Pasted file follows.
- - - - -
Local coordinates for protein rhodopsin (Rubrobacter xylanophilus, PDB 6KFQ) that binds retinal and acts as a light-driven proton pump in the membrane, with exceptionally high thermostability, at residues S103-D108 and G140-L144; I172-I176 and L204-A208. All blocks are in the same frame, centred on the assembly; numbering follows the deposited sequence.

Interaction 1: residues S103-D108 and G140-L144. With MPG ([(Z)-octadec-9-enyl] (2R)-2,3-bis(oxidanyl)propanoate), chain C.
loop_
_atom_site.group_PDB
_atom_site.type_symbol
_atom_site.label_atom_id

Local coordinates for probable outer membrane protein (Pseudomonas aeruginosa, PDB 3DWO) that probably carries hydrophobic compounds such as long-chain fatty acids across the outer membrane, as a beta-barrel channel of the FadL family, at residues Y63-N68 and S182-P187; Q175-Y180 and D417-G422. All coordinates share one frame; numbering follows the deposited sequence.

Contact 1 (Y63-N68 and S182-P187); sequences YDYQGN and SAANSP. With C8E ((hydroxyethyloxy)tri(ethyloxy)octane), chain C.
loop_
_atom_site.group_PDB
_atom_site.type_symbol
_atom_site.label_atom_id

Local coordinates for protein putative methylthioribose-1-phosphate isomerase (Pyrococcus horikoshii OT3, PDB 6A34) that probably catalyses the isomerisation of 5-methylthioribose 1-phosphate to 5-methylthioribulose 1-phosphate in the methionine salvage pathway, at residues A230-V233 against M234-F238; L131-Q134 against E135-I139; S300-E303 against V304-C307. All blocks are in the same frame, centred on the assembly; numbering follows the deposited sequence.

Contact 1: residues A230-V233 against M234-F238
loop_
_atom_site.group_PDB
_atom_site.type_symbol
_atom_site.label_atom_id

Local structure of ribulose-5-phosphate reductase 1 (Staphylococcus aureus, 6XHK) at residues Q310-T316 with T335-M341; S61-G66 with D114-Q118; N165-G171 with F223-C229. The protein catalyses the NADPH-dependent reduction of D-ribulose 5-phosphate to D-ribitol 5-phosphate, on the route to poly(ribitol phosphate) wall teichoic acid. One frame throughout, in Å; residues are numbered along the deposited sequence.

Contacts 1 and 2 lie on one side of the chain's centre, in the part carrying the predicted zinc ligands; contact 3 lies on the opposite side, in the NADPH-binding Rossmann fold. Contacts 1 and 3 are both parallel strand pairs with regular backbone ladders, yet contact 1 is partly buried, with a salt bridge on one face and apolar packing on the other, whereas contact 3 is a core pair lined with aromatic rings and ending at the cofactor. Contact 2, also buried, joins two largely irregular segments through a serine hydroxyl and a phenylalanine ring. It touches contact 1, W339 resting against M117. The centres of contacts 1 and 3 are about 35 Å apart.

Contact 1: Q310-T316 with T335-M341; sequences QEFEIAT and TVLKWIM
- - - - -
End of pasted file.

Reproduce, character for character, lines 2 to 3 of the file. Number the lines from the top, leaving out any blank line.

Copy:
Interaction 1: residues S103-D108 and G140-L144. With MPG ([(Z)-octadec-9-enyl] (2R)-2,3-bis(oxidanyl)propanoate), chain C.
loop_